Generally, the lower the split time, the better. As your split time goes down, your boat speeds up. And if the number stays up, you tend to lag behind.
Split time is an indicator of how much power is being exerted throughout every stroke, and so it changes for every time you make a stroke. On the surface, what split times tells you is how fast you’re going to cover a certain distance, but this is highly dependent on the amount of power you can expend per stroke.
Once you understand this, it becomes easier to understand that the key to decreasing your split time is to recruit as much power from your legs as possible.The more force you exert through the drive, the faster your legs push and the less time you take to finish the drive.
There’s no need for you to increase power during the recovery. That’s why it’s called “recovery” and not something else. Power comes in through the legs during the drive.
Stroke rate is the number of strokes you can complete in a minute. In simpler terms, it is how many times you can go back and forth on the erg. Now, say hello to a number that many beginners tend to be very confused about.
A higher stroke rate does not necessarily mean more power, more intensity or a higher fitness level. It just means you’re completing more strokes in one.
You might see some folks darting back and forth on the indoor rower at a startling 50 strokes per minute (spm), but when you look at their split times, you see their boat is actually going slower than a turtle and they’re not driving with much power.
Here’s what you need to remember. Unless you’re speeding up at the drive—meaning you’re generating more power through the legs—a high stroke rate doesn’t mean much. If anything, it is more an indicator of poor technique and not a lot of rhythm to your strokes.
When your focus is on getting more strokes, you neglect the more important aspects of rowing. Rushing back and forth on the rail often means you forget about your form and technique.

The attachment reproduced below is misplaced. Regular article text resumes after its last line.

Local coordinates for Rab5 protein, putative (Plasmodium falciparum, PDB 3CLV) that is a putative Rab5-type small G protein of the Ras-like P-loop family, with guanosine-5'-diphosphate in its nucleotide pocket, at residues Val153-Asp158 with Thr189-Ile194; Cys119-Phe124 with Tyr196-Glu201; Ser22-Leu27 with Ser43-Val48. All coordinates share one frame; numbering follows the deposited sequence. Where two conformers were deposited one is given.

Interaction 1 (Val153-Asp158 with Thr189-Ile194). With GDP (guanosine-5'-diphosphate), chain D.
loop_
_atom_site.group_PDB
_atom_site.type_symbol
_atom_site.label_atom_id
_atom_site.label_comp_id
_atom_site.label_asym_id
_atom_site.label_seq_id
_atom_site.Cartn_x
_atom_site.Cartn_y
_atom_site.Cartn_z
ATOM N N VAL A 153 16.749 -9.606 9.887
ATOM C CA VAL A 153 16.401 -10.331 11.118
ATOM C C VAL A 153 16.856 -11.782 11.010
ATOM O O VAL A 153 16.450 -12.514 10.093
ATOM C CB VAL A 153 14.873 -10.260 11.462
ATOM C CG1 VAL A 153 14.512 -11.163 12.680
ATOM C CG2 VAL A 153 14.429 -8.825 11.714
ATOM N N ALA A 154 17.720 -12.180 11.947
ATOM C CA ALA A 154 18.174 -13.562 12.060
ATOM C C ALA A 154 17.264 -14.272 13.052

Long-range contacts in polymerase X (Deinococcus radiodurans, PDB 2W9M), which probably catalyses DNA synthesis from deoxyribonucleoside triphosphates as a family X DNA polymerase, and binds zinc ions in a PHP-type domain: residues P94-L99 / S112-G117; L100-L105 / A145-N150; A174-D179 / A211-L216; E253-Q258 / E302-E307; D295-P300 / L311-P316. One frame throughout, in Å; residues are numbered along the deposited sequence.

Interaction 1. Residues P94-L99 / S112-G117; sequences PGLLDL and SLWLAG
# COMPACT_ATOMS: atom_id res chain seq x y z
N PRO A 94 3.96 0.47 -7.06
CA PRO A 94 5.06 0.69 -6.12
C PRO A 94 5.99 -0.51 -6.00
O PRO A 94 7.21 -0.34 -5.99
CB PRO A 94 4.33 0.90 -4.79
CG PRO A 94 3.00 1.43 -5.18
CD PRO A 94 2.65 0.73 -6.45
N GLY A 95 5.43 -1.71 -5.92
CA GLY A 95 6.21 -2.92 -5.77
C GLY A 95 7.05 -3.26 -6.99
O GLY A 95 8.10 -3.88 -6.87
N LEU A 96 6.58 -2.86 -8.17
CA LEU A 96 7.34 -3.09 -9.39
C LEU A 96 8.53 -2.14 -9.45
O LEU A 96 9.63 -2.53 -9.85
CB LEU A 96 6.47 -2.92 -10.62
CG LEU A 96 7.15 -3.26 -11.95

A common example I see is people bending their arms too early in the drive, then hunching their shoulders forward as they hurtle back toward the front of the erg during the recovery. That’s not the proper way to gauge your performance. Split time is a far better way to measure how good a workout you’re getting.
On average, most intermediate and advanced rowers have a stroke rate somewhere between 18 and 30 spm. Nope, let’s not get carried away and opt for 50 spm with the damper lever set to 10.
Instead of trying to bump up your stroke rate, keep your ratio of drive-to-recovery at a consistent 1:2. Essentially, this means spending twice as much time on the recovery as on the drive.
The trick? Speed up at the drive by pushing with your legs as much as possible. At least 60% of all the power you expend should come from the legs, since they comprise the biggest muscle groups in your entire body. The remaining 40% are evenly divided between your core and your arms.
Once you get to the recovery, think about actually recovering. The idea is to take control of this phase of the stroke instead of barreling forward without minding your form or technique.
Check out this video from WaterRower below to see how you can improve ratio and rhythm while rowing.